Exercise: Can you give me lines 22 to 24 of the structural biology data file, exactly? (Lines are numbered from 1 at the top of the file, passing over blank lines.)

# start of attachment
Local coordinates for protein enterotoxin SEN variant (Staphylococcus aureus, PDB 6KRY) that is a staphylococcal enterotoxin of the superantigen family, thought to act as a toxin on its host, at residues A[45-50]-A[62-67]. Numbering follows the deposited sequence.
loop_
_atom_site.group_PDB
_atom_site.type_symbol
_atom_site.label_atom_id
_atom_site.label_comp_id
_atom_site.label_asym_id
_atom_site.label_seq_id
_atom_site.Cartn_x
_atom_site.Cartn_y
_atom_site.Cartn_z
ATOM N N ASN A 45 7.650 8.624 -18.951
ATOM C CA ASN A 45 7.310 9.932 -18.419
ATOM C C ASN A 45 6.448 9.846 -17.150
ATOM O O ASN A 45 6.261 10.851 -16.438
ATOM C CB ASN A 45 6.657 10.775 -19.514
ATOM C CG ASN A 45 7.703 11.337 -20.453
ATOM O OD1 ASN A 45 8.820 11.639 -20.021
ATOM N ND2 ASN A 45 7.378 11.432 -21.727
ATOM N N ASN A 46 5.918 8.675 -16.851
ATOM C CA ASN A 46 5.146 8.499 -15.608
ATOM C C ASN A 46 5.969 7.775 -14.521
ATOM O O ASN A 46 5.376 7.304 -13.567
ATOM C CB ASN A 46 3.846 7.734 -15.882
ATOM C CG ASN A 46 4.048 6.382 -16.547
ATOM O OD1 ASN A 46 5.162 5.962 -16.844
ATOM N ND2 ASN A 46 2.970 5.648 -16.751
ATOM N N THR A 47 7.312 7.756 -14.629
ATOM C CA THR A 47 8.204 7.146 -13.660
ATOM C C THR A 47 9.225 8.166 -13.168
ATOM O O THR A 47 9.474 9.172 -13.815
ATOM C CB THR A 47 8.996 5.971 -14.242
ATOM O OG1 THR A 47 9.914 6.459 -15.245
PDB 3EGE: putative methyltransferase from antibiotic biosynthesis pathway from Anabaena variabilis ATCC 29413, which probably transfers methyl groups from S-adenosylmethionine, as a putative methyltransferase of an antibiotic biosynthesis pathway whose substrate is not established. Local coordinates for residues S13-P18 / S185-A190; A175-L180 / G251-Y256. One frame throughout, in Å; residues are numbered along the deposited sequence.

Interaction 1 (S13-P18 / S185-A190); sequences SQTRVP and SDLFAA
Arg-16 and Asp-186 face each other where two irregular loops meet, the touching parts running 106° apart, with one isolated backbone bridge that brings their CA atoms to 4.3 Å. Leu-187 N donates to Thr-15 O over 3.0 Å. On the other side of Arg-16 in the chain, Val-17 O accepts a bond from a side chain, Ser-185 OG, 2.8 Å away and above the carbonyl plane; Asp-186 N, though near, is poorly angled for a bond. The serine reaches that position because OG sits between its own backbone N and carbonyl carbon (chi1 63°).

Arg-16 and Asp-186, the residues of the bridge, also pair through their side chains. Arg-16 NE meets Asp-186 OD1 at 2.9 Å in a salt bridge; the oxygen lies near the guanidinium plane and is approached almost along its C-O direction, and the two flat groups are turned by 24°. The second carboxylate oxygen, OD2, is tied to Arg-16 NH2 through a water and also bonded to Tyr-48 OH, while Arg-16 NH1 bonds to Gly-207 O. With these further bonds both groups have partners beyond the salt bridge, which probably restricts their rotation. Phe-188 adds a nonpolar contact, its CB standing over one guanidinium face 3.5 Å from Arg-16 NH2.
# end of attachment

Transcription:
ATOM C C ASN A 46 5.969 7.775 -14.521
ATOM O O ASN A 46 5.376 7.304 -13.567
ATOM C CB ASN A 46 3.846 7.734 -15.882